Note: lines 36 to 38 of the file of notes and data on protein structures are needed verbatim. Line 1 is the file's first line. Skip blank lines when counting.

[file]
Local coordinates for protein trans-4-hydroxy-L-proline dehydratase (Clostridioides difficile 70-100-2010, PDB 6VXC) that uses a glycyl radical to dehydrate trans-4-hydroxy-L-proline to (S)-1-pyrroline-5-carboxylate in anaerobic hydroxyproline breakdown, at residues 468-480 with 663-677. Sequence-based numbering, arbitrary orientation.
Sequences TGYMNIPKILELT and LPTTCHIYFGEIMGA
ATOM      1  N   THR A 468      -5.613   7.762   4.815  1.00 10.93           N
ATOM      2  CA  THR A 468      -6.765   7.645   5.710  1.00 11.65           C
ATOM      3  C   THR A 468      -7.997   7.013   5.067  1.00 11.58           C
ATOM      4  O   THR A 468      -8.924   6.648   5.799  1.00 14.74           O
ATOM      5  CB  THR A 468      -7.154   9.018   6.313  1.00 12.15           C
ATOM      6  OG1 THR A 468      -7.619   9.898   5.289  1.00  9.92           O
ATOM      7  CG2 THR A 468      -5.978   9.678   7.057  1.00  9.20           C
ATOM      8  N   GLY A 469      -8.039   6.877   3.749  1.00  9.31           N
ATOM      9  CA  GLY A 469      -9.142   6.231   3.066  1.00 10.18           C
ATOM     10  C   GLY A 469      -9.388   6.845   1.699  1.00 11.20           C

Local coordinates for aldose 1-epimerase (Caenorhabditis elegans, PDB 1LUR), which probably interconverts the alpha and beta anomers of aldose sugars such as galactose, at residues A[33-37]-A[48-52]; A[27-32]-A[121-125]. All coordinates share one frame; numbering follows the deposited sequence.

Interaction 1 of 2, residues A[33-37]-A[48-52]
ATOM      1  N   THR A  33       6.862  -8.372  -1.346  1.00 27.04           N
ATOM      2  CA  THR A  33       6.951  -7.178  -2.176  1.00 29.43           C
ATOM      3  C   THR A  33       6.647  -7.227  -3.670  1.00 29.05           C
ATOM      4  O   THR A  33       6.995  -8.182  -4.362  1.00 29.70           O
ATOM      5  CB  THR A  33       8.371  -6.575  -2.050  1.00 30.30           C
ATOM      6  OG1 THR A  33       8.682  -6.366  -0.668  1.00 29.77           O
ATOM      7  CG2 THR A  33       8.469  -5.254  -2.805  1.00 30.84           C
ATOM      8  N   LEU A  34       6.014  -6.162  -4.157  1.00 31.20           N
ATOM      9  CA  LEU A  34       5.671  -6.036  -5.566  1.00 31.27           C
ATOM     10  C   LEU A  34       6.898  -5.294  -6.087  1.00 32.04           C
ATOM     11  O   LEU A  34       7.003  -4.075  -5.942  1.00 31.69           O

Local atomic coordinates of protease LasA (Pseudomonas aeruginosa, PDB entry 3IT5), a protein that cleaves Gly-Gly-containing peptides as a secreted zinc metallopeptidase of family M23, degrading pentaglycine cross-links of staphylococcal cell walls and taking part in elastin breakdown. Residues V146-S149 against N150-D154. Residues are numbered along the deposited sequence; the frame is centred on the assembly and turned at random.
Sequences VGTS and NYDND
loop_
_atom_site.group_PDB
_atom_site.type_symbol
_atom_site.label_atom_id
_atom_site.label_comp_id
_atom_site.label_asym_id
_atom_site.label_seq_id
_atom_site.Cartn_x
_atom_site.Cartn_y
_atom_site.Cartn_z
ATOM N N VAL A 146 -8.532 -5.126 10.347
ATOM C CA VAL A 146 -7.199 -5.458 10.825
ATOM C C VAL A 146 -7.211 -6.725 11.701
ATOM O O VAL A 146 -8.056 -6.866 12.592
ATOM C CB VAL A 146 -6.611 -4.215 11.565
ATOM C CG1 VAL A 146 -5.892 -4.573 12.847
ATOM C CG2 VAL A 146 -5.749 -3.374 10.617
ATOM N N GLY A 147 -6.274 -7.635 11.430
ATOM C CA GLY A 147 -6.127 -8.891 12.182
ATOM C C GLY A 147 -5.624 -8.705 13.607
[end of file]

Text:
_atom_site.Cartn_y
_atom_site.Cartn_z
ATOM N N VAL A 146 -8.532 -5.126 10.347